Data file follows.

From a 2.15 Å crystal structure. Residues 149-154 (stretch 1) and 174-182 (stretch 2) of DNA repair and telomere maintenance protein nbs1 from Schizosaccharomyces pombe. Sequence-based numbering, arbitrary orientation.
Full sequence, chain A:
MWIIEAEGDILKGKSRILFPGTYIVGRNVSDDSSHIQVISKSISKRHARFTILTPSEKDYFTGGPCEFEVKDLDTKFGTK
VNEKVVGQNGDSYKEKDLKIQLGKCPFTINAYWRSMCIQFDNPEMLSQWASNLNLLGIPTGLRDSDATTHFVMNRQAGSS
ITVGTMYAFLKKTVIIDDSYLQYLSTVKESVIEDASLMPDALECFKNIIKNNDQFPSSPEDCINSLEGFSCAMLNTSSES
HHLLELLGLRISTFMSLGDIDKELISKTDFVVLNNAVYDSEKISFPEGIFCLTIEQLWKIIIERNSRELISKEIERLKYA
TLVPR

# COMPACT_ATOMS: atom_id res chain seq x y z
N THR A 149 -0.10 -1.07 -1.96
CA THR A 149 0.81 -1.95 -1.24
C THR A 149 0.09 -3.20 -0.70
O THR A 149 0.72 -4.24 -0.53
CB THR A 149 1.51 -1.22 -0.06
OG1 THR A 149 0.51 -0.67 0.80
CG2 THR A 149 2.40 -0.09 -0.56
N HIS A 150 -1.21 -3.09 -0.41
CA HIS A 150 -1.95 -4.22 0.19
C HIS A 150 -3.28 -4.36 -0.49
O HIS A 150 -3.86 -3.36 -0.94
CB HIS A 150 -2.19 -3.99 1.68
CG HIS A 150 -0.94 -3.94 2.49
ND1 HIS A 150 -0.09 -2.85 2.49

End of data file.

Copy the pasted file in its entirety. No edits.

From a 2.15 Å crystal structure. Residues 149-154 (stretch 1) and 174-182 (stretch 2) of DNA repair and telomere maintenance protein nbs1 from Schizosaccharomyces pombe. Sequence-based numbering, arbitrary orientation.
Full sequence, chain A:
MWIIEAEGDILKGKSRILFPGTYIVGRNVSDDSSHIQVISKSISKRHARFTILTPSEKDYFTGGPCEFEVKDLDTKFGTK
VNEKVVGQNGDSYKEKDLKIQLGKCPFTINAYWRSMCIQFDNPEMLSQWASNLNLLGIPTGLRDSDATTHFVMNRQAGSS
ITVGTMYAFLKKTVIIDDSYLQYLSTVKESVIEDASLMPDALECFKNIIKNNDQFPSSPEDCINSLEGFSCAMLNTSSES
HHLLELLGLRISTFMSLGDIDKELISKTDFVVLNNAVYDSEKISFPEGIFCLTIEQLWKIIIERNSRELISKEIERLKYA
TLVPR

# COMPACT_ATOMS: atom_id res chain seq x y z
N THR A 149 -0.10 -1.07 -1.96
CA THR A 149 0.81 -1.95 -1.24
C THR A 149 0.09 -3.20 -0.70
O THR A 149 0.72 -4.24 -0.53
CB THR A 149 1.51 -1.22 -0.06
OG1 THR A 149 0.51 -0.67 0.80
CG2 THR A 149 2.40 -0.09 -0.56
N HIS A 150 -1.21 -3.09 -0.41
CA HIS A 150 -1.95 -4.22 0.19
C HIS A 150 -3.28 -4.36 -0.49
O HIS A 150 -3.86 -3.36 -0.94
CB HIS A 150 -2.19 -3.99 1.68
CG HIS A 150 -0.94 -3.94 2.49
ND1 HIS A 150 -0.09 -2.85 2.49